Interesting piece Don, thank you. I have only read it once at this stage (but will come back to it) so will only respond ‘off the top’. Philosophically, we are opposites. I think of myself as a social conservative and an economic progressive (Go Trump!). So I voted NO in the SSM plebiscite because I saw no need for it — gays in a relationship wanted equal rights but they already had them, and I’m not fazed by budget deficits provided that borrowings re put to productive use. I have never been a member of a political party until very recently because I became angry with mainstream politics; I joined Cory’s Australian Conservatives. I have voted for both main parties in the past and agree with you on the Hawke Labour government; I also think that Keating did us all a favour by floating the $. You have felt driven to defend policy positions because you have been involved in their formation/implementation. I am the opposite. My politics (until recently) has been judged through the rear vision mirror. If I saw policies working, I voted for them. All my personal values are driven by one thing – gratitude – for the parents I had, for the schools they chose for me, particularly in this country (they lived in Hong Kong), for the people that helped me through university, for my varied career in earth science, for the woman I married, and for the children (4) we raised. Everything else flows naturally from that. Wishing you a speedier recovery; we miss you at lunch.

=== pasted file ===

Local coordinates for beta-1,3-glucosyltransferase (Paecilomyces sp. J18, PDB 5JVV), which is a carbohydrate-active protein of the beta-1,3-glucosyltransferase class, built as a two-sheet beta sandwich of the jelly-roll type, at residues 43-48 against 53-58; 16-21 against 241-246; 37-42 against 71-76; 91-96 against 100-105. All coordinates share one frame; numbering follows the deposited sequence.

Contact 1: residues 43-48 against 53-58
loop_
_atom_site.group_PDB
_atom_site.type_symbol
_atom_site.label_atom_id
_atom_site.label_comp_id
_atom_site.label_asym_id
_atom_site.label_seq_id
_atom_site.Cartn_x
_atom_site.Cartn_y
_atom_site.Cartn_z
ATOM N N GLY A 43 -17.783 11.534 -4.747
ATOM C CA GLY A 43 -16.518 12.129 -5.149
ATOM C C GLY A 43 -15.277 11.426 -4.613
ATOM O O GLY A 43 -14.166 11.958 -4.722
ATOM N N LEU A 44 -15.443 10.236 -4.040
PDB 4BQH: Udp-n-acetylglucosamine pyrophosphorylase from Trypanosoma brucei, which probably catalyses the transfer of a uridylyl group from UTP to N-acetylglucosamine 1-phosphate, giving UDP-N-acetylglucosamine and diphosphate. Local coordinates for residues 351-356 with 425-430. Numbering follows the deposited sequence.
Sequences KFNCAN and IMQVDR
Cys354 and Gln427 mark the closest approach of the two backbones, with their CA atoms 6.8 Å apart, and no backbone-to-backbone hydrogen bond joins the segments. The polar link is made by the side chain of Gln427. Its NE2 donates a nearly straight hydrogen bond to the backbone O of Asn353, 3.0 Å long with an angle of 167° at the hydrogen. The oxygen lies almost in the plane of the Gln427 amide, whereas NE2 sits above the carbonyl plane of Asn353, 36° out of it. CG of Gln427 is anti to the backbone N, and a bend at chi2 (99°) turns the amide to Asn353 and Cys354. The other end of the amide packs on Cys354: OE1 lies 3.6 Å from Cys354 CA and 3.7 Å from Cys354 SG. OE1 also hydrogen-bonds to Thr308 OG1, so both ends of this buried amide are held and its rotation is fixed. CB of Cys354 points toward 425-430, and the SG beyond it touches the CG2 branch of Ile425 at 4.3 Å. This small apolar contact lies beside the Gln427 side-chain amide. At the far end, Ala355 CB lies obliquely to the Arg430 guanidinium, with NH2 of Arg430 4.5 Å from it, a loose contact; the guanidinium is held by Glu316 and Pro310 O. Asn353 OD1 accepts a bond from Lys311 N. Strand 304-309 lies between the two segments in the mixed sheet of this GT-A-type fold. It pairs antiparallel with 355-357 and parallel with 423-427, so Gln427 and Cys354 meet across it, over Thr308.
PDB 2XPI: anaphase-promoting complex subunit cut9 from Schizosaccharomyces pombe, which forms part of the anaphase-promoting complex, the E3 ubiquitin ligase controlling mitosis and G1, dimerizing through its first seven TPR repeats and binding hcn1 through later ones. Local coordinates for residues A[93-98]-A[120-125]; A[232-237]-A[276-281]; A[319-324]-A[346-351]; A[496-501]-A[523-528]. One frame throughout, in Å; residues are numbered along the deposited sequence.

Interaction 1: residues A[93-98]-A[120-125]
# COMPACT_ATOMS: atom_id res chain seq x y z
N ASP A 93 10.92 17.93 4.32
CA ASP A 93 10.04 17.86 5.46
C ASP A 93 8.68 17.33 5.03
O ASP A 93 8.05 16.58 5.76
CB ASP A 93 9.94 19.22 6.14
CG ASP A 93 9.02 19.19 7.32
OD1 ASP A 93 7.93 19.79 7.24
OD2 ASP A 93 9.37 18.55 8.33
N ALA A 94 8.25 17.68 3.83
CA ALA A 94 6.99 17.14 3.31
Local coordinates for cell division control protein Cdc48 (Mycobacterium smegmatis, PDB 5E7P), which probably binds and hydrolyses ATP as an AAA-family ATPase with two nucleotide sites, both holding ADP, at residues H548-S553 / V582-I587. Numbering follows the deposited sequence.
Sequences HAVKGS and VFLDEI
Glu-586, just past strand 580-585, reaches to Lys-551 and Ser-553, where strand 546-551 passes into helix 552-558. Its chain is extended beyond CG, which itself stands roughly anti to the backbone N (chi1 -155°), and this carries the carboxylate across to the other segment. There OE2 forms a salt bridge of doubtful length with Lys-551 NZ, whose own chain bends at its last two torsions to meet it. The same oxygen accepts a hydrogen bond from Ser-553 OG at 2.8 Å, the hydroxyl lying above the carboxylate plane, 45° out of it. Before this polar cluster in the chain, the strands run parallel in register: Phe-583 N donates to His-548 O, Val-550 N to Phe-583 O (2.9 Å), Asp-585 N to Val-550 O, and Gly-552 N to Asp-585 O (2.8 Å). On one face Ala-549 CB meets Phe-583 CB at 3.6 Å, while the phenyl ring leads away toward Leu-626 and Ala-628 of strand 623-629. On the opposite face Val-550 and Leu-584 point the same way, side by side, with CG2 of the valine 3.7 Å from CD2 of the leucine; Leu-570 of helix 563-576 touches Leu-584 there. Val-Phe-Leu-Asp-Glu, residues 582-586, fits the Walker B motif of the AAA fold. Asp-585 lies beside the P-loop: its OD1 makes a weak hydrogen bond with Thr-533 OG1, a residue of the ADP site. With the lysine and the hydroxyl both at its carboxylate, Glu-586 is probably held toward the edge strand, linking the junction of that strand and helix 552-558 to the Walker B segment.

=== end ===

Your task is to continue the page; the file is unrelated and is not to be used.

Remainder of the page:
• PeterE says: